The festival of Diwali starts today, and Hindu communities throughout the world are setting up the celebrations. Celebrating the return of Rama after 14 years in exile to defeat the demon King Ravana, as depicted in the epic, Ramayana, the festivities include festivities include fireworks, treats, candles, oil lamps and, our focus here today, rangoli, or kolam, in Tamil, beautiful pieces of art that can be made of things like colored rice, dry flour, powder colored sand or even flower petals. Traditionally depicting the Hindu gods, they can also feature geometric and concentric shapes, flower motifs, peacock motifs or reflections of the family it represents. While traditionally made by women, men are allowed to make them as well, and they have.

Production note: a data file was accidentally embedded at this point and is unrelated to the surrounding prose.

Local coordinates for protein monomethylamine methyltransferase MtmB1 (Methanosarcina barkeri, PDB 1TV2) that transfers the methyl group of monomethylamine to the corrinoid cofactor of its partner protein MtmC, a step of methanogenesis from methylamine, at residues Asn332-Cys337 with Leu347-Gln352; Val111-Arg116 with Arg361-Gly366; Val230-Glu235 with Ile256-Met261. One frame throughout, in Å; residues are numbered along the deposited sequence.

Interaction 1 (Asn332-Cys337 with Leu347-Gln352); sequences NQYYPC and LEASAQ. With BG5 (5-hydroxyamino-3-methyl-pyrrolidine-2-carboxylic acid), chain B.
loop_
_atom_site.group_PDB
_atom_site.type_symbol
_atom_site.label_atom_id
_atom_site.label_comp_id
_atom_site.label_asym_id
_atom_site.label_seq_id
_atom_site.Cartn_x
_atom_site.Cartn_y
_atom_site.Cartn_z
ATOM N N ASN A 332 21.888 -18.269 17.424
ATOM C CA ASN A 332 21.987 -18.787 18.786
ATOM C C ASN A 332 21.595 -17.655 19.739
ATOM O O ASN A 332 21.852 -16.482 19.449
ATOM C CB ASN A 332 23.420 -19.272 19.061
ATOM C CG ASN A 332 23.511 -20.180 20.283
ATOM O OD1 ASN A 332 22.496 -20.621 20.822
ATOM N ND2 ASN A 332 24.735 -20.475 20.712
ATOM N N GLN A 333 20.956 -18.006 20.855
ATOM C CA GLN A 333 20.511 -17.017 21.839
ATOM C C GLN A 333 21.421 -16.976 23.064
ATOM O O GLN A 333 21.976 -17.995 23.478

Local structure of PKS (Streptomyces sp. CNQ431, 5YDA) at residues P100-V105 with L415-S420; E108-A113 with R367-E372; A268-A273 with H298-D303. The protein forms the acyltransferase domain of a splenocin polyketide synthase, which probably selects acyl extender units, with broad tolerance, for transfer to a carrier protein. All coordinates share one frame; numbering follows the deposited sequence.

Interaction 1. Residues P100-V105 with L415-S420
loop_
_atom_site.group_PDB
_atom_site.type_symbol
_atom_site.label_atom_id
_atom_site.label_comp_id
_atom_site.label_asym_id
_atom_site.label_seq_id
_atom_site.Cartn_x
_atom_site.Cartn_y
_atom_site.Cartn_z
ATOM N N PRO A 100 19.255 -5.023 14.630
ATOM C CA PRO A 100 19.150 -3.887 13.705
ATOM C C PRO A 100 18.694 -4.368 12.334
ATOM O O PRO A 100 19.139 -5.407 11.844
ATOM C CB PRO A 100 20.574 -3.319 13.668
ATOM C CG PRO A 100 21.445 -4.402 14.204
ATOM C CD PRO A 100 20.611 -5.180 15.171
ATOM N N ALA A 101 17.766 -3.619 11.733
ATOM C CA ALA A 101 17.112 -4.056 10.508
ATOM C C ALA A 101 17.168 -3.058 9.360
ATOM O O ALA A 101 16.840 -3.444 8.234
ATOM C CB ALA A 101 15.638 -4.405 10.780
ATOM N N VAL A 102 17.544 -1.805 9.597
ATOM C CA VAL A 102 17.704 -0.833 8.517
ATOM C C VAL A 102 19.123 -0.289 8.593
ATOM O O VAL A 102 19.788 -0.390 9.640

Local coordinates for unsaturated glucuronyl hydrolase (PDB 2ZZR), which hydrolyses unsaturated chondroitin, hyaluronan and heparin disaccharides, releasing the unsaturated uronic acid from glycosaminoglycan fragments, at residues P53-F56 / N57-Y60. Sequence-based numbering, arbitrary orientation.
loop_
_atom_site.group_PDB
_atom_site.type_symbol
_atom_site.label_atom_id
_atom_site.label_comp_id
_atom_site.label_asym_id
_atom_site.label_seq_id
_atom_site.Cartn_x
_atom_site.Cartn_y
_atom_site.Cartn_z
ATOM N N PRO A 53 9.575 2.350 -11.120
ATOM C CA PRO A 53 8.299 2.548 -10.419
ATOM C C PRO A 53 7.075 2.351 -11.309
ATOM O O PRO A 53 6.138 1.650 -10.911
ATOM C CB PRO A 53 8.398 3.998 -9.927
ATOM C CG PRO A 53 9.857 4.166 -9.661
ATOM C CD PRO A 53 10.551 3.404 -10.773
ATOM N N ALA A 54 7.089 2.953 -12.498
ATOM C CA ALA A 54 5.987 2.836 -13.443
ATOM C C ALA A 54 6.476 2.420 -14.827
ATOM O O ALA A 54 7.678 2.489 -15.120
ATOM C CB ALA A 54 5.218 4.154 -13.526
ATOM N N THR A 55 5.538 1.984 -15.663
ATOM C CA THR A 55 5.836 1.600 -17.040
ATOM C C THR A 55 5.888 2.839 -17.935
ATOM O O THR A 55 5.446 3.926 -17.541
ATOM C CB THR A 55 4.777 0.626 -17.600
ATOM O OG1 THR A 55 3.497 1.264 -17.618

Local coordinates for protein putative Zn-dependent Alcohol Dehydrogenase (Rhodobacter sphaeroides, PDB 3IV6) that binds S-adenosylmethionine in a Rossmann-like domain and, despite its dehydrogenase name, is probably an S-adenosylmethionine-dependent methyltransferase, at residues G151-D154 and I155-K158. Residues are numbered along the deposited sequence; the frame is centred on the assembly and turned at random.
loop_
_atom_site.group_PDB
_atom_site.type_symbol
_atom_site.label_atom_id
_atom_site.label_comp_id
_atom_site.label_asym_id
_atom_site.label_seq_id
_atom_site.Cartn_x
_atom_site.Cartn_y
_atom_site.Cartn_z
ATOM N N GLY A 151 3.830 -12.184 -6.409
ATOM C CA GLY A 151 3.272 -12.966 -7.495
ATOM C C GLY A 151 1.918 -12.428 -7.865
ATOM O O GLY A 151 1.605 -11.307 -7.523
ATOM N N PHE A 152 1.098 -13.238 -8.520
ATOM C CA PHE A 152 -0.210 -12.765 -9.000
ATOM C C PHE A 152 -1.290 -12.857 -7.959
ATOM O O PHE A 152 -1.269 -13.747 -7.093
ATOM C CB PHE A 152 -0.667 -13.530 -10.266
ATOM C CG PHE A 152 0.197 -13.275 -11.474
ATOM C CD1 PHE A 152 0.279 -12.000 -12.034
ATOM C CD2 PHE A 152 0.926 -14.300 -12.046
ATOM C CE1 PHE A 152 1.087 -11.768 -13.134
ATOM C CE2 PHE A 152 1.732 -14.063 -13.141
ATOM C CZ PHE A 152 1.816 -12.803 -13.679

“Rangoli is about culture and history,” said Mahesh Rao, who is trying to earn a Ph.D. in rangoli-making, in a released statement, according to Time, “I am attempting to preserve the traditional art as I do not want the youngsters to view rangoli only as a picture.”
You can also make your own rangoli (and there is no shame in using stencils!)